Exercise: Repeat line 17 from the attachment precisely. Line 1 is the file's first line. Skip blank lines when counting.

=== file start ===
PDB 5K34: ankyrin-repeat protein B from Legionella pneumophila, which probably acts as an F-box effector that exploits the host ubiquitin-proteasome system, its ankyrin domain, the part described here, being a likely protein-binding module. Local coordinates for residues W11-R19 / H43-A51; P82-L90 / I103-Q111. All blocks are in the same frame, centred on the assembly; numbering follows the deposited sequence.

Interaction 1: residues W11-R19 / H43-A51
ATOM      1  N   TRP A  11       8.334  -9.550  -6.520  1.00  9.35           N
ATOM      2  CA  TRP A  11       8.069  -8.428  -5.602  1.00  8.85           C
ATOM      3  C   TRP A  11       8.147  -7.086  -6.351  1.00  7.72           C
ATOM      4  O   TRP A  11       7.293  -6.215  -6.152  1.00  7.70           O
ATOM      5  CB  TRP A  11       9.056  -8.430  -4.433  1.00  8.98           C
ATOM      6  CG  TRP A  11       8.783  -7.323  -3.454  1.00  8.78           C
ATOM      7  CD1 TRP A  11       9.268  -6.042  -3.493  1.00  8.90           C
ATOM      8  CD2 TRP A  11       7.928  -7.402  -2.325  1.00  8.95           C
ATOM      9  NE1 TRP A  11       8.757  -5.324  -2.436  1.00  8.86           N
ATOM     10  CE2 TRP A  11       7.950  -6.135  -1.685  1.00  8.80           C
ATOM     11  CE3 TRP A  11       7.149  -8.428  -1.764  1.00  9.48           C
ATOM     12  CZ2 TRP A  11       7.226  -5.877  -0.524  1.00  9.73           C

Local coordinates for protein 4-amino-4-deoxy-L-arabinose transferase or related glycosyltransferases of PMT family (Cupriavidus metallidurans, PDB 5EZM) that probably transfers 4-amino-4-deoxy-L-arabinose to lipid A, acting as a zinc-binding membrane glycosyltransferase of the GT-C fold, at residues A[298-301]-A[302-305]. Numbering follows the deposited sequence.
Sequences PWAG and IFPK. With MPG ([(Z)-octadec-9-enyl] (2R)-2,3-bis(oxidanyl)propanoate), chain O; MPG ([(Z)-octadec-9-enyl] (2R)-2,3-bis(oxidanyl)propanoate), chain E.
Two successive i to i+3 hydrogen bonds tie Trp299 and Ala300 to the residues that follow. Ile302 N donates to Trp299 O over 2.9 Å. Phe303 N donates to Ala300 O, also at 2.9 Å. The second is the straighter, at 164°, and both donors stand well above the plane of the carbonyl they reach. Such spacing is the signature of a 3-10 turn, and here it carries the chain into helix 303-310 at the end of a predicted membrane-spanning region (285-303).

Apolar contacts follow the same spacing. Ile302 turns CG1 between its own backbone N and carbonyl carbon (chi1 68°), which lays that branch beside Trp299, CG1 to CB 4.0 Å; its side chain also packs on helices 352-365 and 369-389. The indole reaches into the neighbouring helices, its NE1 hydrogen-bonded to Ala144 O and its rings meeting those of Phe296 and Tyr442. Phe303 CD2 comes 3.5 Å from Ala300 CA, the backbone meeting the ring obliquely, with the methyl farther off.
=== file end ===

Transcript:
Two successive i to i+3 hydrogen bonds tie Trp299 and Ala300 to the residues that follow. Ile302 N donates to Trp299 O over 2.9 Å. Phe303 N donates to Ala300 O, also at 2.9 Å. The second is the straighter, at 164°, and both donors stand well above the plane of the carbonyl they reach. Such spacing is the signature of a 3-10 turn, and here it carries the chain into helix 303-310 at the end of a predicted membrane-spanning region (285-303).